Government class proposes bills to improve school

Lauren Schutter, Eli McDaniel | sports editor, social media editor

Senior government students have proposed changes to the bell schedule, excused absences and improvements to the parking lot and volleyball equipment.

Annually, Jess Rutledge’s government classes work to create bills to improve the school.

These bills are made with the idea of improving the school building, fixing or modifying school policies, or maybe proposing something new altogether. “It gives the kids an idea of what congress is like, and gives students an opportunity to change something in the school for the better,” Rutledge said.

Previous year’s bills have included driving during open lunch, changes to the dress code, renovations of the concession stand and changes to the student handbook.

Each government student submitted three bill ideas, then the classes’ separate lists were compiled. After removing duplicates, the list for each class totaled more than 30 proposals. After about two weeks of discussions and debates among classmates, the list was narrowed down to three bills per class. Proposals that died in committee included a hybrid schedule, eliminating or moving AB, repairing air conditioning and many others.

The final six bills were sent to principal Jan Hutley for comment at the conclusion of the project.

“I love the drop-down volleyball nets and outdoor seating,” Hutley said. “I think they all had some good-spirited reasons behind them. I would love to be able to get some nicer seating. 

As for the next step, Hutley said she would review the proposals and decide how to use the student’s suggestions. “I take them seriously and join in on the classes. So I will go through them and consider what’s possible. Some things may not be possible but I’m going to be serious about them.”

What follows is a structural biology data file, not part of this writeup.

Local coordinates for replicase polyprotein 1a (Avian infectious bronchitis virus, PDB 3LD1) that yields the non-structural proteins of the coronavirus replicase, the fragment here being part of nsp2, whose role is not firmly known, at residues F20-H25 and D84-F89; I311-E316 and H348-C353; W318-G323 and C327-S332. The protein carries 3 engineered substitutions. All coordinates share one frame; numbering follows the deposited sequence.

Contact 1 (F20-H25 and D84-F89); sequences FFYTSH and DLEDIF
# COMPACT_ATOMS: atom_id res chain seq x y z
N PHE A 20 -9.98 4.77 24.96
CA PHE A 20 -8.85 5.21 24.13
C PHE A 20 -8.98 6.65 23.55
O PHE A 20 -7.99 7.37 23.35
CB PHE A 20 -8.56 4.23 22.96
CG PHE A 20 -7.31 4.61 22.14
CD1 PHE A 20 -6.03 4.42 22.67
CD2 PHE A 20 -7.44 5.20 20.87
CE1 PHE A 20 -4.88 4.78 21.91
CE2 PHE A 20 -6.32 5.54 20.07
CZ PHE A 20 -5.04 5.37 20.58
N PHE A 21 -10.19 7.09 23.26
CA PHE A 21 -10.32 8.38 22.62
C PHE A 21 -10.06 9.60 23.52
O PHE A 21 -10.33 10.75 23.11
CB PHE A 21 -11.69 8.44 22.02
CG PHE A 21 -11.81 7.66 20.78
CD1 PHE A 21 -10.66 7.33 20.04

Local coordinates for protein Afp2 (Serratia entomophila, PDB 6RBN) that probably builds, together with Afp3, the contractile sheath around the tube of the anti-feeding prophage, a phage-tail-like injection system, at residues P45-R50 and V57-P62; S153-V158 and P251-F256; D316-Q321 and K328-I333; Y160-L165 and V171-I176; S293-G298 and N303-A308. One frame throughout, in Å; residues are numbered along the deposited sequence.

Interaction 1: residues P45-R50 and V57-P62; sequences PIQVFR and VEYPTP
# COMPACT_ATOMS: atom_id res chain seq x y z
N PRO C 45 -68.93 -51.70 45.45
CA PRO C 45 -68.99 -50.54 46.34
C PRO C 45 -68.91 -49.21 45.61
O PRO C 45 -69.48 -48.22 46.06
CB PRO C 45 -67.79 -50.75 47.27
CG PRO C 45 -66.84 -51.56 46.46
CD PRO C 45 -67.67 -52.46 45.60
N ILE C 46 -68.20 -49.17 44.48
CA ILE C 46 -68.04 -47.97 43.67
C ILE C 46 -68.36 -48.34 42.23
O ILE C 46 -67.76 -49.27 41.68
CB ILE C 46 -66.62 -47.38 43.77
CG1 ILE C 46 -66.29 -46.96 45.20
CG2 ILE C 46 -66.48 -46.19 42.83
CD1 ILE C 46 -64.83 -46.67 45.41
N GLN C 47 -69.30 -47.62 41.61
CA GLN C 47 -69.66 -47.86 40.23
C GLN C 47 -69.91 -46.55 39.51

Reserved Parking spaces 

The 2nd-hour bills focused mostly on school improvement and new ideas. The first bill proposed was that of “Reserved Parking Spaces/Decorating Spaces”. Seniors first, then juniors would (in theory) have their names drawn to pick a parking spot and decorate it with paint. These stalls would be power-washed at the end of the year.

The second bill 2nd-hour proposed was “Drop-Down Volleyball Nets”. They would cost approximately $18,000 per unit, but this price would not be without benefit. This would provide an easier setup and taking down of the nets, and also allow volleyball players or community members to play/practice year-round.

Longer Advisor Base

The final bill proposed was “Longer AB”. The initial plan was to reduce each of the seven class periods by 2 minutes in order to add 14 minutes to AB, but after a quick discussion with principal Jan Hutley it was decided to reduce the proposed time to 1 minute. Hutley worried that the lunch period would be messed with too much as the food delivery trucks are on a set schedule.

Mental Health Days

The 5th-hour class had bills that revolved more around the students and their well-being. The first bill proposed was “Mental Health Days.” One main reason behind this bill was to raise awareness of mental health issues and to give students a chance to take some time to de-stress or get some help.

Teacher Evaluations

The second bill the class had to offer was Teacher Evaluations This proposal would give the students a chance to share things about teachers or classes, positive or negative. 5th-hour Government student Justin Carlson said, “I think teacher evaluations would be beneficial, also I could tell teachers how to better teach me.”

Update outdoor seating

5th-hour last bill submitted was “Update Outdoor Seating”. This bill would involve adding six new picnic tables along with revamping the table under the “awning” out at the front of the school. Along with that, they would like to put some sort of cover over it to give it a purpose.

Listen to seniors discuss their bills Friday on the Senioritis podcast, available at whscharger.com.

One thought on “Government class proposes bills to improve school

Add yours

Leave a Reply

Fill in your details below or click an icon to log in:

WordPress.com Logo

You are commenting using your WordPress.com account. Log Out /  Change )

Google photo

You are commenting using your Google account. Log Out /  Change )

Twitter picture

You are commenting using your Twitter account. Log Out /  Change )

Facebook photo

You are commenting using your Facebook account. Log Out /  Change )

Connecting to %s

Blog at WordPress.com.

Up ↑

%d bloggers like this: